Mental Health for the Young & their Families in Victoria is a collaborative partnership between mental health & other health professionals, service users & the general public.
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PROJECT EVIDENCE for Prevention of Mental Disorders. The project coordinator is Dr Allan Mawdsley. The version can be amended by consent. If you wish to contribute to the project, please email firstname.lastname@example.org
 Indicated Programs are those for young people who will inevitably develop mental disorders unless there is preventive intervention.
[3 a ] Biological factors
i Brain injury
ii Chronic illnesses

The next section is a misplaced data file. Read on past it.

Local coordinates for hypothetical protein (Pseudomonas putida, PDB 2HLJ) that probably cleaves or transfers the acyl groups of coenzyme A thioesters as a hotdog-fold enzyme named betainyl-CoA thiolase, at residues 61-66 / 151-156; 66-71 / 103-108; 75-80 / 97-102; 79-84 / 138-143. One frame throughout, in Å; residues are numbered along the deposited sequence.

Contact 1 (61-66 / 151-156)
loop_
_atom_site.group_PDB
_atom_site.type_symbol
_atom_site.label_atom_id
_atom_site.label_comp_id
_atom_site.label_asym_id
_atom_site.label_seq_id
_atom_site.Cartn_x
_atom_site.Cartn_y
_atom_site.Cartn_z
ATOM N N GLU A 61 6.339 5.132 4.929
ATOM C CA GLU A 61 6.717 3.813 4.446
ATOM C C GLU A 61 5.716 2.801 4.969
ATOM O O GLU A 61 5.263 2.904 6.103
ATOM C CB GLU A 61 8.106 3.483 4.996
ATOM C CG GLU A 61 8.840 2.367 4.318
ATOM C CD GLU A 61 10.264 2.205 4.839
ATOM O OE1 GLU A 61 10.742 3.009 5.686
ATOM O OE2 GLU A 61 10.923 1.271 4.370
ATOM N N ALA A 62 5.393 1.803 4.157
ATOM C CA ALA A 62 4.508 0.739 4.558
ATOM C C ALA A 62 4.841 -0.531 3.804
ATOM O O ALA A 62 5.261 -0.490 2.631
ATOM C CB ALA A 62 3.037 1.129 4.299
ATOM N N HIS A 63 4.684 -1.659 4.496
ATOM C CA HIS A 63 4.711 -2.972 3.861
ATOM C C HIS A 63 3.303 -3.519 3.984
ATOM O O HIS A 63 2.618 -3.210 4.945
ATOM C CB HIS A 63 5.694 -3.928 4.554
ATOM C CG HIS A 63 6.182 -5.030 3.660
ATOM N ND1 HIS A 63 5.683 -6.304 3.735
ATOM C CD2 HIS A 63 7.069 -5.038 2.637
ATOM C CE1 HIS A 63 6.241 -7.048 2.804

iii Substance abuse
iv Psychosexual and gender dysphoria
[3 a iii ] Drug and alcohol abuse
Mind-altering substance use has been a social practice for millennia, including some instances of religious practice. Attitudes of approval and disapproval have fluctuated widely, and political and legal status has generally reflected community opinions of the era, which change over time.
At one time it was fashionable in high society to have opium parties and, indeed, the British Government even fought a war over the right to sell opium. Later, although it was recognized that a relatively normal lifestyle could be maintained whilst involved in chronic opioid use, it was deemed a criminal offence and severely persecuted.
Variants such as heroin and cannabis have undergone similar swings of the popularity pendulum in both directions of rejection and acceptance. Likewise, with alcohol there has been centuries of acceptance and periods of prohibition. Cigarettes, too, have been prohibited, only to have the prohibition overturned by public demand.